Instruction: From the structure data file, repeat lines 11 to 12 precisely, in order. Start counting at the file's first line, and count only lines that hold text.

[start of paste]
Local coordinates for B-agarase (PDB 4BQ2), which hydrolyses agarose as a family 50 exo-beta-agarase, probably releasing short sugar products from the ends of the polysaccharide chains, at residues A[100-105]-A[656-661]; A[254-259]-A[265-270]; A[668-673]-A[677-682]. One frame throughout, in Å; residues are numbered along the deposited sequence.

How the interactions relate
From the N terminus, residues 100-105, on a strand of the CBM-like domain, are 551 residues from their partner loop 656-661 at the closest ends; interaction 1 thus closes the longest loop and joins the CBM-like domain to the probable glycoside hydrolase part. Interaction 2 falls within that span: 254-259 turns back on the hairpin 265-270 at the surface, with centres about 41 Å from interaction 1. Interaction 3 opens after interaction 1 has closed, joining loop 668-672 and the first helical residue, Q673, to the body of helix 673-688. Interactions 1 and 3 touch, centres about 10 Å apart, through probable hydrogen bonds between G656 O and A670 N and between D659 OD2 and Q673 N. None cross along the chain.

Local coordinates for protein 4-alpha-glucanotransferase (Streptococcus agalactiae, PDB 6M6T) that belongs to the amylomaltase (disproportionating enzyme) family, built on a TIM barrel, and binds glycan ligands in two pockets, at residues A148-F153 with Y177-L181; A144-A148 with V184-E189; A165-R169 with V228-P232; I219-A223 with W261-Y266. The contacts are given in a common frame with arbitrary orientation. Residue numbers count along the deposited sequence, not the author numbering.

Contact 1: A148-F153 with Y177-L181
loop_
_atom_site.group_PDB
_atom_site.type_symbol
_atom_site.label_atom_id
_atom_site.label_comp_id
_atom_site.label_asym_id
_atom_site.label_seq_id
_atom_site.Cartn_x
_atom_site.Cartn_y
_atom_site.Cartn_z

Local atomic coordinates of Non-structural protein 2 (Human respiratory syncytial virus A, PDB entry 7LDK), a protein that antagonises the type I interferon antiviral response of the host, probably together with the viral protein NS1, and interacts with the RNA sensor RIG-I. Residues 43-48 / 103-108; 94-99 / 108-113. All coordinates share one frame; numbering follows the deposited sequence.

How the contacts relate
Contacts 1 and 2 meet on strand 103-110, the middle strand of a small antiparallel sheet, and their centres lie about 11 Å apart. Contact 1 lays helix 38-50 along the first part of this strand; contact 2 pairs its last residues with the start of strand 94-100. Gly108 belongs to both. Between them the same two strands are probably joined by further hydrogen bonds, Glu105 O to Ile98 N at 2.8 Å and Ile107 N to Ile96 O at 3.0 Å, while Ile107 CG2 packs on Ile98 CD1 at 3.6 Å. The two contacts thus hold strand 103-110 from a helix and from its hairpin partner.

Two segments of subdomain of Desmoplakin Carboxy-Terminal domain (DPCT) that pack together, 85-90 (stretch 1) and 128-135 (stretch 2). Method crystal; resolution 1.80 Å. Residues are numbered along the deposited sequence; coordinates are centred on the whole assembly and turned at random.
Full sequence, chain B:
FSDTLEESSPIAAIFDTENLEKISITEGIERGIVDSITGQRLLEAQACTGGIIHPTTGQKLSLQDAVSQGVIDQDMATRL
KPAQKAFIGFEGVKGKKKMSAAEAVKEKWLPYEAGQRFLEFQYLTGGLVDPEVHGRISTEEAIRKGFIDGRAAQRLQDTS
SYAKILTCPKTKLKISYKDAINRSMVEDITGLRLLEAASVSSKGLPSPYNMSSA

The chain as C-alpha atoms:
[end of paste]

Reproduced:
_atom_site.label_asym_id
_atom_site.label_seq_id